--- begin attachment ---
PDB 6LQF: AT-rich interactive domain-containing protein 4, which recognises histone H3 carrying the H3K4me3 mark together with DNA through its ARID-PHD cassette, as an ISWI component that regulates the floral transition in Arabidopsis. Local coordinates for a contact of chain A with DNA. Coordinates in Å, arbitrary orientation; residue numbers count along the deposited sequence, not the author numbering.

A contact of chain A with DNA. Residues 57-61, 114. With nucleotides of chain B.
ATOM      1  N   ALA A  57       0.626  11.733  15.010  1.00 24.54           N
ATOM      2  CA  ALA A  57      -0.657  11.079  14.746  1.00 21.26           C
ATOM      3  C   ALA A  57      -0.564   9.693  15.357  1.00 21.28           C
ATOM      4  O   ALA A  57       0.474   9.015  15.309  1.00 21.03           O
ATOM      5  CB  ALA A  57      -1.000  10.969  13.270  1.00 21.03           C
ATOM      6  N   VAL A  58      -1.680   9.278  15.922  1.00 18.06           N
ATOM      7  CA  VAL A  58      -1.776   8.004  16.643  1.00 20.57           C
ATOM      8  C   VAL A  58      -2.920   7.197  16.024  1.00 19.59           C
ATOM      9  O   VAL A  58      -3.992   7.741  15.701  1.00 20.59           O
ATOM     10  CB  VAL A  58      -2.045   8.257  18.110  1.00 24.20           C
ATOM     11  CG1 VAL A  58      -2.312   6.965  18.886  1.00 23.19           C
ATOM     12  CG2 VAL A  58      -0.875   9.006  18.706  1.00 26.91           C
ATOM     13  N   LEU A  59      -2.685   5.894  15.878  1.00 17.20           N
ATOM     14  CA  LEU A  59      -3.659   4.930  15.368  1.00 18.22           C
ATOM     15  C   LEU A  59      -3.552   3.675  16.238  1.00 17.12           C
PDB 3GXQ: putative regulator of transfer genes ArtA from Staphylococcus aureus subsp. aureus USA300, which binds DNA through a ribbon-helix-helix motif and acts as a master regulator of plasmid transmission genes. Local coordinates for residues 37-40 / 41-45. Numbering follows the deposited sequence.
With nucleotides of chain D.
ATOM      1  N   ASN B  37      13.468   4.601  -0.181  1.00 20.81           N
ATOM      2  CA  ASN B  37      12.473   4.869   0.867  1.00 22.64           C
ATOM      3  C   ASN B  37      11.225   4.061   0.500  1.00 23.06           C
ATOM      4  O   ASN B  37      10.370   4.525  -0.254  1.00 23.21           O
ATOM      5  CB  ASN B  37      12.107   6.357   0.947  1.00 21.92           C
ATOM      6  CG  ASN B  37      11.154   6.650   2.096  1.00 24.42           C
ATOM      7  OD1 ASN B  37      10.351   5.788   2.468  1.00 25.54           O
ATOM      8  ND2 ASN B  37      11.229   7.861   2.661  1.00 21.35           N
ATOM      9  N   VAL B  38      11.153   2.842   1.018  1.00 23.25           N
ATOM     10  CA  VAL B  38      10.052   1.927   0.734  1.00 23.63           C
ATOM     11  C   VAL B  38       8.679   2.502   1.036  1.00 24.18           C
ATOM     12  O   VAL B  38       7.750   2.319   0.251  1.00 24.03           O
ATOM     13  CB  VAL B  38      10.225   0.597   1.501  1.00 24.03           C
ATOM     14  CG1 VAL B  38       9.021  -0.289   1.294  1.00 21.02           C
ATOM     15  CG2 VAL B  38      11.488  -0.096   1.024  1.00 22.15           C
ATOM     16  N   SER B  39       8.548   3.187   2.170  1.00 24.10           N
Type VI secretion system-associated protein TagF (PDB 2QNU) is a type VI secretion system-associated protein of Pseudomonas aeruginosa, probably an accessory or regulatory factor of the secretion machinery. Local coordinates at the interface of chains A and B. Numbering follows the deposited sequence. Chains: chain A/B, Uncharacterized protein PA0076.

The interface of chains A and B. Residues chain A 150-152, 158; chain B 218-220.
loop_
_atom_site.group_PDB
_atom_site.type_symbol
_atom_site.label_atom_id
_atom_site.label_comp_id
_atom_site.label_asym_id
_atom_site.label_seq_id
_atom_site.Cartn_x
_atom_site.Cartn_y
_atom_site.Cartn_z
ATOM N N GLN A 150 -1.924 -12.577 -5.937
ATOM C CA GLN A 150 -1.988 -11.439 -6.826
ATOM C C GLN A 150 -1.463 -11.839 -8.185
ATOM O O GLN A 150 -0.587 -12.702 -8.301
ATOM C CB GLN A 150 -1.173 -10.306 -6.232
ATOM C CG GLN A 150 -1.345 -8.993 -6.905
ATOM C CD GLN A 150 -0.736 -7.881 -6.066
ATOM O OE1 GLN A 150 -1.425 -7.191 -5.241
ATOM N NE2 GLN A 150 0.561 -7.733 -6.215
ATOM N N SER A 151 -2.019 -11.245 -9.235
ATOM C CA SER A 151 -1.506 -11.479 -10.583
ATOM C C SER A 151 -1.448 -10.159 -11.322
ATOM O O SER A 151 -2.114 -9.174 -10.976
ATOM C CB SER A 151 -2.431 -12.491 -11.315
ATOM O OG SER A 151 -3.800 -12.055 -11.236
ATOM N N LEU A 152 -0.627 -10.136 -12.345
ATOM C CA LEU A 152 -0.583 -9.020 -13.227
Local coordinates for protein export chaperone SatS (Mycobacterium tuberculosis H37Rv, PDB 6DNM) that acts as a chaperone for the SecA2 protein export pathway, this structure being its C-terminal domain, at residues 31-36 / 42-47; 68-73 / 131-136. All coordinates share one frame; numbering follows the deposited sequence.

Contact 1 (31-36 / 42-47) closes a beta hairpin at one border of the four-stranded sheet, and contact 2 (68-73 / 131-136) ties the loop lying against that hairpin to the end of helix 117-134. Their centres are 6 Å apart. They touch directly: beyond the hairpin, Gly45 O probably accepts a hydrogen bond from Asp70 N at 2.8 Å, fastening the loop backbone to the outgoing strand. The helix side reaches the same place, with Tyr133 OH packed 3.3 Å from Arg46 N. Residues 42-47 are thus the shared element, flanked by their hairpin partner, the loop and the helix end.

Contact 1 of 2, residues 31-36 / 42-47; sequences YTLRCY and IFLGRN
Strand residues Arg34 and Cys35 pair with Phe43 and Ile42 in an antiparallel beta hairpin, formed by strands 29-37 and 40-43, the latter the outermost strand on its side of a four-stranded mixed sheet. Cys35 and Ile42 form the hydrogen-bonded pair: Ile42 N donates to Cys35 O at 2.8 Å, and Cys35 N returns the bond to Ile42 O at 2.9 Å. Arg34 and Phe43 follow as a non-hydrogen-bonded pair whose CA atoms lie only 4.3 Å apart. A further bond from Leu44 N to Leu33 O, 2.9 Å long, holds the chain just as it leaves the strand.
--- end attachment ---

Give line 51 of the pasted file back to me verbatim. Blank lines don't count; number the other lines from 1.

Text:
ATOM O O GLN A 150 -0.587 -12.702 -8.301